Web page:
The clinical manifestations we describe may be found in seawater aspiration, apart from hemoptysis, which is usually seen in fresh water drowning. The presence of hemoptysis supports our preference for stress failure of the pulmonary capillaries as the etiology of the syndrome we describe. Furthermore, we found no reference in the English-language literature to clinically significant aspiration of seawater in professional swimmers in a nondrowning situation. The possibility of our swimmers inadvertently aspirating seawater, an event which induces immediate and violent coughing, without being aware of this, is highly unlikely, whereas the respiratory distress they experienced, cough, shortness of breath, and effort intolerance, developed gradually during the swim.
The rapid clinical improvement with resolution of the pulmonary edema is consistent with experimental animal studies, 8 which demonstrate that the disruptions of the BGB are rapidly reversible with reduction of the capillary pressures. These findings are borne out by human case studies. 39 40 A recent study 41 in elite athletes investigated the effect of maximal exercise on the integrity of the alveolar epithelial membrane, using the clearance rate of aerosolized 99mTc diethylenetriamine penta-acetic acid as an index for the permeability of the lung BGB. The authors demonstrated an acute increase in pulmonary clearance after maximal exercise, which returned to resting levels within 2 h.
The fact that SIPE is not seen or has not been reported in Olympic or other competitive swimmers requires an explanation. It is possible to discern a number of differences between competitive swimming and the exercise performed by our trainees. Swimming with fins exercises the legs only, compared with other competitive swimming styles, in which cardiac output supports both arm and leg movement. Venous return must be greatly augmented by finning compared with other swimming styles, and by the effects of immersion in the supine, semi-reclining position, as described in detail above. The temperature of the water in which these trainees swam was also significantly lower than the thermoregulated conditions in competitive swimming, inducing vasoconstriction and an increase in pulmonary vascular pressures. This combination of swimming style and a distinctive posture in cold water to produce an increase in venous return and pulmonary artery pressure could provide a partial explanation for the frequency with which we observed SIPE.
As noted above, the high incidence of hemoptysis in our trainees, which is not a characteristic clinical sign of seawater aspiration, supports our notion that mechanical failure of the BGB was the main contributing factor to the occurrence of pulmonary edema. Moreover, a recent report 39 described unilateral right-sided pulmonary edema in three combat divers who swam right-side down. The increase in pulmonary capillary pressures due both to increased regional pulmonary blood flow with high exertion, exacerbated by the gravitational effect, and the hydrostatic pressure differences between the upper airways and the submerged right lung, led to capillary stress failure and unilateral pulmonary edema.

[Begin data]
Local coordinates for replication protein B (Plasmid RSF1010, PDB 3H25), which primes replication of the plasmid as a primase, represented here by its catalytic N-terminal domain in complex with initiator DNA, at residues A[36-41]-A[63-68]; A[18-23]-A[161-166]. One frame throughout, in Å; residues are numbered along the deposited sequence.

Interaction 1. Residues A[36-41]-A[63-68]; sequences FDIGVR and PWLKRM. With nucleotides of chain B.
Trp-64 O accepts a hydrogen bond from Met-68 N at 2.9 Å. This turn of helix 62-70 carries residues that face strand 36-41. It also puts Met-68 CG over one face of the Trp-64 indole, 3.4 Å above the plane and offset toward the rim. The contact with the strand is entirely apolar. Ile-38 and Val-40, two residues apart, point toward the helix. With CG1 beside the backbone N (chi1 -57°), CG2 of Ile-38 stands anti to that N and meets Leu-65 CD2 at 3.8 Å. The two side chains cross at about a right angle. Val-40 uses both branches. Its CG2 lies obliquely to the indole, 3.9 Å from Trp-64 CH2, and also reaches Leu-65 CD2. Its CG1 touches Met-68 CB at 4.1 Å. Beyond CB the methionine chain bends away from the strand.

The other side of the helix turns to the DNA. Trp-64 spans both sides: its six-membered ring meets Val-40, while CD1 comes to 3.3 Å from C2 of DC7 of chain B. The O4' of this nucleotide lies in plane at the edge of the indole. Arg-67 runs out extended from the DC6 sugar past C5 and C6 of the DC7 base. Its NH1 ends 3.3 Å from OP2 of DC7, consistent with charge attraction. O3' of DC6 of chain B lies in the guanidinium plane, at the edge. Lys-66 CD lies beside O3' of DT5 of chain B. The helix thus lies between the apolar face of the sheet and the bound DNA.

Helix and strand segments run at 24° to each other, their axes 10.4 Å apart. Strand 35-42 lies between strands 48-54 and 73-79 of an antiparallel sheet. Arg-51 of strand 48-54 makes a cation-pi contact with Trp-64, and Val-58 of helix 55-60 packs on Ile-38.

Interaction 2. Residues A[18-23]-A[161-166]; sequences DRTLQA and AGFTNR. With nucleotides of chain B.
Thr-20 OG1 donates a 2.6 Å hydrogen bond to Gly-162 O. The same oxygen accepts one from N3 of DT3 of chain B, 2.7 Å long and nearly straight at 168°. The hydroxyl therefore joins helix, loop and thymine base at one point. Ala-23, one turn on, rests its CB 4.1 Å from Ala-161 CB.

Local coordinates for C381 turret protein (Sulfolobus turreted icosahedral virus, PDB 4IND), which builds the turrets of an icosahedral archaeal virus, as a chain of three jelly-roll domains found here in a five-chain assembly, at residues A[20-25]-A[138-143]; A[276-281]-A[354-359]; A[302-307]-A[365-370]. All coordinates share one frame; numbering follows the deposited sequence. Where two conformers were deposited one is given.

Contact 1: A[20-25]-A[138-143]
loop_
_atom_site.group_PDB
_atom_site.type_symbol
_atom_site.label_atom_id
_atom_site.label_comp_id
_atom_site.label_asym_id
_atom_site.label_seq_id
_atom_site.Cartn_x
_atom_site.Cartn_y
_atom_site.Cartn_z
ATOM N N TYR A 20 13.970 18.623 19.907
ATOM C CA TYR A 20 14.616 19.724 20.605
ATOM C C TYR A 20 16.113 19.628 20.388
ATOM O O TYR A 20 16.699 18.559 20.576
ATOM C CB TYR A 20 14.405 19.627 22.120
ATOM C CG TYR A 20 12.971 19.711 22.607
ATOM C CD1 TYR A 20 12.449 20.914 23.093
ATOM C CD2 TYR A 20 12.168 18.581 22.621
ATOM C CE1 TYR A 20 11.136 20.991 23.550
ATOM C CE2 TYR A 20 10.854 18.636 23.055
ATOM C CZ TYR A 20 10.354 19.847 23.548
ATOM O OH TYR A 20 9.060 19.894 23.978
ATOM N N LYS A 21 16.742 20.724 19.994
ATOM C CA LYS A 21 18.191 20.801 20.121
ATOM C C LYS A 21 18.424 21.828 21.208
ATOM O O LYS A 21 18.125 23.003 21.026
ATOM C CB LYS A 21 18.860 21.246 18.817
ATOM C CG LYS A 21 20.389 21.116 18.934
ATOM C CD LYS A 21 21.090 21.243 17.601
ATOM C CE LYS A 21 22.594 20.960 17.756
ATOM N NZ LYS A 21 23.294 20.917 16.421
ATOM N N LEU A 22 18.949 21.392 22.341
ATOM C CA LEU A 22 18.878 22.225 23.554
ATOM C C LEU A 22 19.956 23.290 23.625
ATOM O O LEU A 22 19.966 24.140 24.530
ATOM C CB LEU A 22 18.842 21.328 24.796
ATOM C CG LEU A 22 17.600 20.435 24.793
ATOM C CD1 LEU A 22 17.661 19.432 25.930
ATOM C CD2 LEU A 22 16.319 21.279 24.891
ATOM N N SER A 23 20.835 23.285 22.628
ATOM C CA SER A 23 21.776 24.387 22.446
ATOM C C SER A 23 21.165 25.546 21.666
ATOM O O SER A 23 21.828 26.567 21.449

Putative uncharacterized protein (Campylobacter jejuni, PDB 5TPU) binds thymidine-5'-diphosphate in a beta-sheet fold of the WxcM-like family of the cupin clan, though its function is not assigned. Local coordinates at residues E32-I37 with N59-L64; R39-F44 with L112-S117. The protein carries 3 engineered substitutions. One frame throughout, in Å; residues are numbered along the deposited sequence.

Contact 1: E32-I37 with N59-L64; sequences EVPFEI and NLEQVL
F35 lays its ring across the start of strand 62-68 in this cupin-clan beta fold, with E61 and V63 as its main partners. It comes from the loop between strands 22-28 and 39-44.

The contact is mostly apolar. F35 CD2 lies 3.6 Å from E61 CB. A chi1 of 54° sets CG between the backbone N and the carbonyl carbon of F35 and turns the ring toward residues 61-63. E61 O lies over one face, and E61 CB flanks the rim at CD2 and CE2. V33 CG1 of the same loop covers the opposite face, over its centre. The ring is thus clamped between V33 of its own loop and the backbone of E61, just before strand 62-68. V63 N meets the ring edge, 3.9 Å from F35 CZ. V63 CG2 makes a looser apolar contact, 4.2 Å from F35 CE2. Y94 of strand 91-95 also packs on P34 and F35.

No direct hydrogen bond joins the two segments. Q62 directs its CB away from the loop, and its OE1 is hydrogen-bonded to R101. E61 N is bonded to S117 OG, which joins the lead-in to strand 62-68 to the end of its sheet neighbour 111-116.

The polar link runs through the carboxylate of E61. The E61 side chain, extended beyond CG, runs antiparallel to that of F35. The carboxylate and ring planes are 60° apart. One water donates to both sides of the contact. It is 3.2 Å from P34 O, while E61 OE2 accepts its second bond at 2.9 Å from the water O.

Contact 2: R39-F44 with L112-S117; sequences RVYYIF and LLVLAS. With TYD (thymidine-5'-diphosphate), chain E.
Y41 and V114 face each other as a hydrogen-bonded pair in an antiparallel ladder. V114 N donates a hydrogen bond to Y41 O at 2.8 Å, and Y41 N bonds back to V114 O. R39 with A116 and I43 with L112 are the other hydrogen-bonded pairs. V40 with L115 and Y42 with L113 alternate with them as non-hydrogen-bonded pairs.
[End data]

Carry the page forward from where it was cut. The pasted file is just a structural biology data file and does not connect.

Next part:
High-altitude pulmonary edema (HAPE) is another form of noncardiogenic pulmonary edema, which shares a certain similarity with SIPE. In both cases, there is increased pulmonary artery pressure and increased permeability of the BGB. 16 42 As is the case with SIPE, severe HAPE is infrequent. People with higher pulmonary artery pressure, smaller lungs, and higher pulmonary artery wedge pressure during exercise at sea level are prone to acquire HAPE.42 Unfortunately, we were unable to elicit any physical findings or behavioral characteristics that might help us predict which of our trainees are at risk of acquiring SIPE.
Lung function tests during immersion reveal a reduction in vital capacity, functional residual capacity and lung compliance, and an increase in the closing volume. Studies43 on the effects of acute pulmonary edema on lung function tests describe restrictive and obstructive dysfunction, with a decrease in FVC and FEV1, and a low FEV1 to FVC ratio.
In our subgroup of 37 trainees, who performed pulmonary function tests, significant restrictive changes were found 6 to 12 h after the acute event, with a persistent reduction in FEV1 and a normal FEV1/FVC ratio 1 week later. These restrictive changes support the clinical diagnosis of pulmonary edema. Their persistence for at least a week, despite complete clinical recovery and normal chest radiographic findings within 24 h, suggests that notwithstanding the experimental data indicating rapid repair of the breaks in the BGB, there is still some degree of pulmonary congestion and perhaps also a loss of capillary integrity. In 20 subjects, no cardiac abnormality was found on echocardiography, supporting the concept that the pulmonary edema results from capillary stress failure and is not cardiogenic in origin.
In summary, shortness of breath, coughing, and hemoptysis during strenuous swimming are related to hypoxemia and pulmonary edema, most probably due to mechanical failure of the BGB as a result of high transmural capillary pressure. We speculate that the physiologic effects of immersion, swimming in the semi-supine position with the head and shoulders above water, thus increasing the pressure difference between the lower extremities and the thorax, and the relatively cold water temperature, all serve to increase the risk of exercise-induced pulmonary edema. In our trainee population, SIPE is a not uncommon, often recurrent phenomenon that significantly influences performance. It is not clear what predisposes to its occurrence or recurrence and what, if any, are its long-term effects.
Abbreviations: BGB = blood-gas barrier; HAPE = high-altitude pulmonary edema; SIPE = swimming-induced pulmonary edema
Received for publication July 15, 2003. Accepted for publication February 5, 2004.
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Happy 2013 all of you. I should write more, especially as I age.